THE Local Water Utilities Administration (LWUA) called for support to help secure the future of water resources in the Philippines, especially in far-flung areas that lack water supply and services.
In a sideline interview during the forum dubbed “Every Drop Counts: A High-Level Dialogue for a Water-Secure Country” that was held on Monday in Parañaque City, LWUA Chairman Ronnie L. Ong told reporters that there are still some 11 million families without access to clean water.
This, according to Ong, reflects that water security in the Philippines remains a far-fetched vision despite a survey by the Social Weather Stations in December 2022, which showed that 67 percent or 17 million Filipino households had already access to running or piped water.
Ong attributed the problem to the limited availability of this very basic necessity to the worsening water leakage problem nationwide due to old pipes and meters, poor water collection, and illegal connection, among others. In fact, he cited that around 448 million metric tons of water is being lost annually.
The so-called systems loss or non-revenue water (NRW) is as high as 70 percent in different provinces across the country. In LWUA’s case, 20 out of the 532 water districts under its auspices have leakages at above 40 percent. Such figures translate to a 30-percent average of NRW in the Philippines, or more than half of the global mean of 20 percent.
“I know the numbers are higher. I’m looking at around 40 percent to 50 percent,” Ong said in mixed Filipino and English. “That’s one of the main concerns that we need to address. So we’re asking for help from the Congress if they could fund and assist our water districts in fixing the leakages.”
For him, proper funding in the resolve of bringing down the country’s NRW to the global level could trickle down to the remedy of other related issues.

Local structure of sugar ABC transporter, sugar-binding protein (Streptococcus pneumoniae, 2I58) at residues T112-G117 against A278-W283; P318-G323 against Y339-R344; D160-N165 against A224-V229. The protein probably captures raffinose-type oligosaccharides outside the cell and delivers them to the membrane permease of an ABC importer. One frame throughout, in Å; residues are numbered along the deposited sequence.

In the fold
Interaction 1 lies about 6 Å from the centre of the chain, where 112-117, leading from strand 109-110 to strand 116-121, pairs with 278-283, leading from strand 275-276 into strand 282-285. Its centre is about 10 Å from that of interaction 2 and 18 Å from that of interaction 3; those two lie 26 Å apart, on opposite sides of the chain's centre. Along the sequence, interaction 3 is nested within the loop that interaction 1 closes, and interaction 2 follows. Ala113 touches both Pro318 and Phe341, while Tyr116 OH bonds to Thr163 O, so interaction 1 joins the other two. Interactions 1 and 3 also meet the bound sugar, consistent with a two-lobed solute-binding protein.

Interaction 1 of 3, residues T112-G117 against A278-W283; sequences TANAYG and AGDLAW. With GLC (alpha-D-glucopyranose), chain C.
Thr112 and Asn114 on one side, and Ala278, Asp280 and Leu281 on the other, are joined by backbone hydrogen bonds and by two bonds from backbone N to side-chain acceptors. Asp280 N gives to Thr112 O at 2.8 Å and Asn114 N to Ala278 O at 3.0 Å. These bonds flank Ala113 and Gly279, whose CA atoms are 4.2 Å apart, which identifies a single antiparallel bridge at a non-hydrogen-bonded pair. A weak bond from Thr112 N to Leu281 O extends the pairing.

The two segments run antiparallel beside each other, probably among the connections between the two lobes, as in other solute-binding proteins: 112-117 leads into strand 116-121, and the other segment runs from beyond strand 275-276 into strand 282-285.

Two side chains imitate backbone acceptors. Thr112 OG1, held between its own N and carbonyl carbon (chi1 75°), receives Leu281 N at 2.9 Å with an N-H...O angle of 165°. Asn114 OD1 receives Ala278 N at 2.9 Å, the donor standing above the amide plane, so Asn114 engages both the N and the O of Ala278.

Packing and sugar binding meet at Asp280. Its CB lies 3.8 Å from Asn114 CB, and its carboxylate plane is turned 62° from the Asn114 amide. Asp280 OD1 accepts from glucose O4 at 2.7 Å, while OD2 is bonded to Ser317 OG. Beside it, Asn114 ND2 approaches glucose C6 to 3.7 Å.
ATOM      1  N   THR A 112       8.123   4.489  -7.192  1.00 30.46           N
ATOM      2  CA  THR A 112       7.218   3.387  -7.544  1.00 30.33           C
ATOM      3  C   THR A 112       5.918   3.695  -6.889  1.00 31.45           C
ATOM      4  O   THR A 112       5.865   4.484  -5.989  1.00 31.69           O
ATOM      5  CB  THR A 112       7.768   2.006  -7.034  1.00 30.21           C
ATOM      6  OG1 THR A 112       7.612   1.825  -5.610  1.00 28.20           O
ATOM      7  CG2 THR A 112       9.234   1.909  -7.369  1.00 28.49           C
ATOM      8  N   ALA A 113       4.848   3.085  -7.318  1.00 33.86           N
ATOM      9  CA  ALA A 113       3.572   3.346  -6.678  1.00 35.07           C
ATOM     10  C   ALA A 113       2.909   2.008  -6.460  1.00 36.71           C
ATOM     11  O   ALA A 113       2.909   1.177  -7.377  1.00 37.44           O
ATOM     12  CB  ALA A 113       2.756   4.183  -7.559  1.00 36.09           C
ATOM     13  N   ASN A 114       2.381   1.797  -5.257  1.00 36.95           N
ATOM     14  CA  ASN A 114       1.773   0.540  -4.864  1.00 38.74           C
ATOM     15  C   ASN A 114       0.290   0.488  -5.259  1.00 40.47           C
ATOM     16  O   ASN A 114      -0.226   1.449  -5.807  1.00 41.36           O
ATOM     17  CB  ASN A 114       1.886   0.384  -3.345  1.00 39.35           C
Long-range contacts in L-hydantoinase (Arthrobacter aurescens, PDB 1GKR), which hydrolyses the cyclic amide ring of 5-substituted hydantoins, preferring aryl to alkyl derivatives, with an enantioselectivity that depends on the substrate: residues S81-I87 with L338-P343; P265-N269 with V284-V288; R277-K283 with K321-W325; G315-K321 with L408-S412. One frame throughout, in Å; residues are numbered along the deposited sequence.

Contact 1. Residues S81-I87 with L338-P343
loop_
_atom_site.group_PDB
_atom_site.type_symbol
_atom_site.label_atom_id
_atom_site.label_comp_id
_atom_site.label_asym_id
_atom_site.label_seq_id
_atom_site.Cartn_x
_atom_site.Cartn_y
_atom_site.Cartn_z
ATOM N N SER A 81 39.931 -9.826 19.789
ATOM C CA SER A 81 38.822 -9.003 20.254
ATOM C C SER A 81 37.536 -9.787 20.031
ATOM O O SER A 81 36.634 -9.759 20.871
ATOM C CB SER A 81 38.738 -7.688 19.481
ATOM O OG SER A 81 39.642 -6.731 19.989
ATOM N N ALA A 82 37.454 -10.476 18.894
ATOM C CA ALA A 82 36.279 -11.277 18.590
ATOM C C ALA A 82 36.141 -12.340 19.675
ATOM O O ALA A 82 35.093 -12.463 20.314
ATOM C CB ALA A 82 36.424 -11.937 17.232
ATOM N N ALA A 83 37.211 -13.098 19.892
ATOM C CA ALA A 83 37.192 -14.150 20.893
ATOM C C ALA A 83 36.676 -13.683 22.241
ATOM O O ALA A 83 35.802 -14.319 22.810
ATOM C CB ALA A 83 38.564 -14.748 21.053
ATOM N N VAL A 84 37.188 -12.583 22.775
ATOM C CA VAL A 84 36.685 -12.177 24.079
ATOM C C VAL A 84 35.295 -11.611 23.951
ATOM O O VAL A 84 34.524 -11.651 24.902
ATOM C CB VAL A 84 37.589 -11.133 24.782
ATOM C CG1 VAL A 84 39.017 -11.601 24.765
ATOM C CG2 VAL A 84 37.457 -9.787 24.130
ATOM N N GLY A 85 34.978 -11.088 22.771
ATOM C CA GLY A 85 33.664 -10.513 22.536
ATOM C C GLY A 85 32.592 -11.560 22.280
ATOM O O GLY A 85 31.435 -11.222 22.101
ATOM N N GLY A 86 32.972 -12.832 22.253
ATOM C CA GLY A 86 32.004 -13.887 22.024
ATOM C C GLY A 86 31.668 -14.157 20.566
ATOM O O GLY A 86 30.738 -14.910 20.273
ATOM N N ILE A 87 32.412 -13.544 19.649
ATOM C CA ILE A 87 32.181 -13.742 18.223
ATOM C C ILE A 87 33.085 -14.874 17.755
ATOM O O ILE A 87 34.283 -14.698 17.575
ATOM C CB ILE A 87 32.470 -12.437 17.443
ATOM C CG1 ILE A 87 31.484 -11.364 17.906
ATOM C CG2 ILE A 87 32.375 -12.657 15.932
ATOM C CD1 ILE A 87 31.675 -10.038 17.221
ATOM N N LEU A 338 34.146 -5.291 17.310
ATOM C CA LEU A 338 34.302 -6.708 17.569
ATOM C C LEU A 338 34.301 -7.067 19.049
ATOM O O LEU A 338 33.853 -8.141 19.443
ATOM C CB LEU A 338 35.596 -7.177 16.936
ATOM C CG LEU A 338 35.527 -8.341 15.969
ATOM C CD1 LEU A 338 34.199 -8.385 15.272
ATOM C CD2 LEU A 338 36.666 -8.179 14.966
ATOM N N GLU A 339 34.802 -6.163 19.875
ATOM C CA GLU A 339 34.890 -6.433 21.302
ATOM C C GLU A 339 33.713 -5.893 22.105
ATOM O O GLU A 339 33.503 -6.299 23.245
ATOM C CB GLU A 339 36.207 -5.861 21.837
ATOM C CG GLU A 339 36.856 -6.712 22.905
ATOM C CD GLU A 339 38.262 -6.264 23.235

“If we can at least solve the water loss, it can also have an impact in the delivery of water in every household. It will become efficient. Also, the price of water will go down,” he noted. “That’s one of the things that we’re trying to do in the short-term.”
Barely four months after he was appointed as chairman of the Board of Trustees of LWUA last May 24, the former legislator currently works on streamlining the operations of the government’s arm in promoting and overseeing the development of water supply systems in provincial cities and municipalities.
“For now, we’re doing the housekeeping. We mitigate bureaucracy, as much as possible zeroing on the red tape. Fast implementation of projects is very important,” Ong said. ”Like I told to myself, ‘it’s not business as usual because we really have an emergency for water.’ So work must not slow down.”
Mindful of today’s digital era, the LWUA chairman underscored the importance of modern technologies and innovative solutions that can revolutionize water management and security.
He pointed out the significance of adopting digitalization in improving water delivery and services, while noting that there are digital systems that still work even without an internet that water districts could tap to bring the much needed water even in isolated areas.
“We are going into that. That’s, hopefully, [would be] one of the things that we can do in the next three years. We really need digitalization for efficiency of all,” he said. “Hopefully, in the long-term, we can bring water to our 11 million kababayans without access to this most precious resource.”
“Every Drop Counts” forum featured panel discussions, each of which highlighted crucial facets of the complex water security equation: Finance and Water Security, Water Governance, and Digitalization, Technology, and Infrastructure.